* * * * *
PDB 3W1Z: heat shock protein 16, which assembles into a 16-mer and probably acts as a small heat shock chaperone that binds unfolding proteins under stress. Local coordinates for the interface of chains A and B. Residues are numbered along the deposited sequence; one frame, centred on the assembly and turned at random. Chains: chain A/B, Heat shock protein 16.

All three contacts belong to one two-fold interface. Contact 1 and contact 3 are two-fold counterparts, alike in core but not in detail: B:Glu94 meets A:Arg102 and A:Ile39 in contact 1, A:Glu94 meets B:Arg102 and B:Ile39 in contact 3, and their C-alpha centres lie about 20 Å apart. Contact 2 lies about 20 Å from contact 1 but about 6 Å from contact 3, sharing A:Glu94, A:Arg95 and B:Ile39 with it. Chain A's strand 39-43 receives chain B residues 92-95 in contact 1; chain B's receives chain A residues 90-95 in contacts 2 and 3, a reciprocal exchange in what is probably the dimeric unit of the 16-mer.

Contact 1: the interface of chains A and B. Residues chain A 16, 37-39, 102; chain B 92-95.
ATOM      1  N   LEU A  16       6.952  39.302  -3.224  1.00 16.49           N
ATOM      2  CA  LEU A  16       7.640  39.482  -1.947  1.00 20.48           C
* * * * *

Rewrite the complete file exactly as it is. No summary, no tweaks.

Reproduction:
PDB 3W1Z: heat shock protein 16, which assembles into a 16-mer and probably acts as a small heat shock chaperone that binds unfolding proteins under stress. Local coordinates for the interface of chains A and B. Residues are numbered along the deposited sequence; one frame, centred on the assembly and turned at random. Chains: chain A/B, Heat shock protein 16.

All three contacts belong to one two-fold interface. Contact 1 and contact 3 are two-fold counterparts, alike in core but not in detail: B:Glu94 meets A:Arg102 and A:Ile39 in contact 1, A:Glu94 meets B:Arg102 and B:Ile39 in contact 3, and their C-alpha centres lie about 20 Å apart. Contact 2 lies about 20 Å from contact 1 but about 6 Å from contact 3, sharing A:Glu94, A:Arg95 and B:Ile39 with it. Chain A's strand 39-43 receives chain B residues 92-95 in contact 1; chain B's receives chain A residues 90-95 in contacts 2 and 3, a reciprocal exchange in what is probably the dimeric unit of the 16-mer.

Contact 1: the interface of chains A and B. Residues chain A 16, 37-39, 102; chain B 92-95.
ATOM      1  N   LEU A  16       6.952  39.302  -3.224  1.00 16.49           N
ATOM      2  CA  LEU A  16       7.640  39.482  -1.947  1.00 20.48           C